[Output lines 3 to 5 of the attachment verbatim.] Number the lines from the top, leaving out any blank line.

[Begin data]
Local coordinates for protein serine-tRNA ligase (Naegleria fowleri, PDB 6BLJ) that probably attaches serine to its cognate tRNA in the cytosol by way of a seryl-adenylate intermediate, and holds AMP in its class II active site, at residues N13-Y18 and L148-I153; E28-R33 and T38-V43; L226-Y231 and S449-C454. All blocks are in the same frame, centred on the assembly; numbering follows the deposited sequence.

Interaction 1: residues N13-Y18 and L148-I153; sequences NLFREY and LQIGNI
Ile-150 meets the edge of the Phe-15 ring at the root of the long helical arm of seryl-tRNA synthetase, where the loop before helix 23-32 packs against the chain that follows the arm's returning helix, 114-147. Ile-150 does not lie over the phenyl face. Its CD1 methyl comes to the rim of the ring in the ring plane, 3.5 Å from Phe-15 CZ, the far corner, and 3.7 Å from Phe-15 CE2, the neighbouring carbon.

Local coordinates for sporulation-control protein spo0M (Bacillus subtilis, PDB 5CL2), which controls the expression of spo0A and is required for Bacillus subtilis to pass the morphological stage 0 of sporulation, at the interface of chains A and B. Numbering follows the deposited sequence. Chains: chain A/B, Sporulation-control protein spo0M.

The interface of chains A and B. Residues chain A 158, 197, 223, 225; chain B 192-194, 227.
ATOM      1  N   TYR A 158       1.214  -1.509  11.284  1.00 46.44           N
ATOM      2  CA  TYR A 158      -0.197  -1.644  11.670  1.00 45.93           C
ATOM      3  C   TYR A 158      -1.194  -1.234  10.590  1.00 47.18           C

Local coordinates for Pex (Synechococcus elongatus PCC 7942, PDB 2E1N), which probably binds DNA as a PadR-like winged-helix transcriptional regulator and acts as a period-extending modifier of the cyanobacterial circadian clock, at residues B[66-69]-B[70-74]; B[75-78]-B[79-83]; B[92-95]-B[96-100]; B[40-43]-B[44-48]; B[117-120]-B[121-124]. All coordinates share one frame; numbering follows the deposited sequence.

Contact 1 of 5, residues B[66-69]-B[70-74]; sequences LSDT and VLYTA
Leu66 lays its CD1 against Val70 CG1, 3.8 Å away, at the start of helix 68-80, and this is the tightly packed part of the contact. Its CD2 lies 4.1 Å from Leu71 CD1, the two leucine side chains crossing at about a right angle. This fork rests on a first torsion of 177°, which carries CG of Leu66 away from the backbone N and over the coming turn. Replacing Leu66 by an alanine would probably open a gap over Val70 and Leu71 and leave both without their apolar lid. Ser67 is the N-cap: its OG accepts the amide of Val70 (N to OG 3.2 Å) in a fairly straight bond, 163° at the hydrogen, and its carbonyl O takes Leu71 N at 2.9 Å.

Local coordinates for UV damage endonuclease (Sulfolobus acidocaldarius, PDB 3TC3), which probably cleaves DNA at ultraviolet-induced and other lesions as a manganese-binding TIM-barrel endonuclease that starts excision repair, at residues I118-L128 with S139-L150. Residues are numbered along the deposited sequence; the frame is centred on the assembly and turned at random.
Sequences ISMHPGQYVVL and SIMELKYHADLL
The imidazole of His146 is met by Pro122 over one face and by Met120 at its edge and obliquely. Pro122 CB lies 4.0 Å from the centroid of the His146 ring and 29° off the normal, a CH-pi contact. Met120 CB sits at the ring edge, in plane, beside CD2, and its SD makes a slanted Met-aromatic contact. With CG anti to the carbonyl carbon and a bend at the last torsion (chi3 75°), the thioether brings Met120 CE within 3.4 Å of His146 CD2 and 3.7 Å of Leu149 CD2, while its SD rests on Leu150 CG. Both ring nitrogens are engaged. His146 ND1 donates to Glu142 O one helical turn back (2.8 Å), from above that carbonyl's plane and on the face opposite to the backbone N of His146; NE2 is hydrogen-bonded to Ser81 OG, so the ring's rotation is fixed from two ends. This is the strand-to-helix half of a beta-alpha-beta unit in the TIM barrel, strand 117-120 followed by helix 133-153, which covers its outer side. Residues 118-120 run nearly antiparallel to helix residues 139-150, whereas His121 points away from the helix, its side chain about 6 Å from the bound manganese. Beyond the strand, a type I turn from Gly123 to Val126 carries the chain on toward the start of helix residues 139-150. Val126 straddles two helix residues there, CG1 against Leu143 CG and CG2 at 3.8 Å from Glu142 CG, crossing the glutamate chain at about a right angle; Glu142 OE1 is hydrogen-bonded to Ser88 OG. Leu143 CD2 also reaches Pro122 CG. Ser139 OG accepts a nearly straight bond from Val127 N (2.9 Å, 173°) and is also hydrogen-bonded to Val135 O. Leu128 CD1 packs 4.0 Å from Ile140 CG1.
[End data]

Ile-150 meets the edge of the Phe-15 ring at the root of the long helical arm of seryl-tRNA synthetase, where the loop before helix 23-32 packs against the chain that follows the arm's returning helix, 114-147. Ile-150 does not lie over the phenyl face. Its CD1 methyl comes to the rim of the ring in the ring plane, 3.5 Å from Phe-15 CZ, the far corner, and 3.7 Å from Phe-15 CE2, the neighbouring carbon.

Local coordinates for sporulation-control protein spo0M (Bacillus subtilis, PDB 5CL2), which controls the expression of spo0A and is required for Bacillus subtilis to pass the morphological stage 0 of sporulation, at the interface of chains A and B. Numbering follows the deposited sequence. Chains: chain A/B, Sporulation-control protein spo0M.

The interface of chains A and B. Residues chain A 158, 197, 223, 225; chain B 192-194, 227.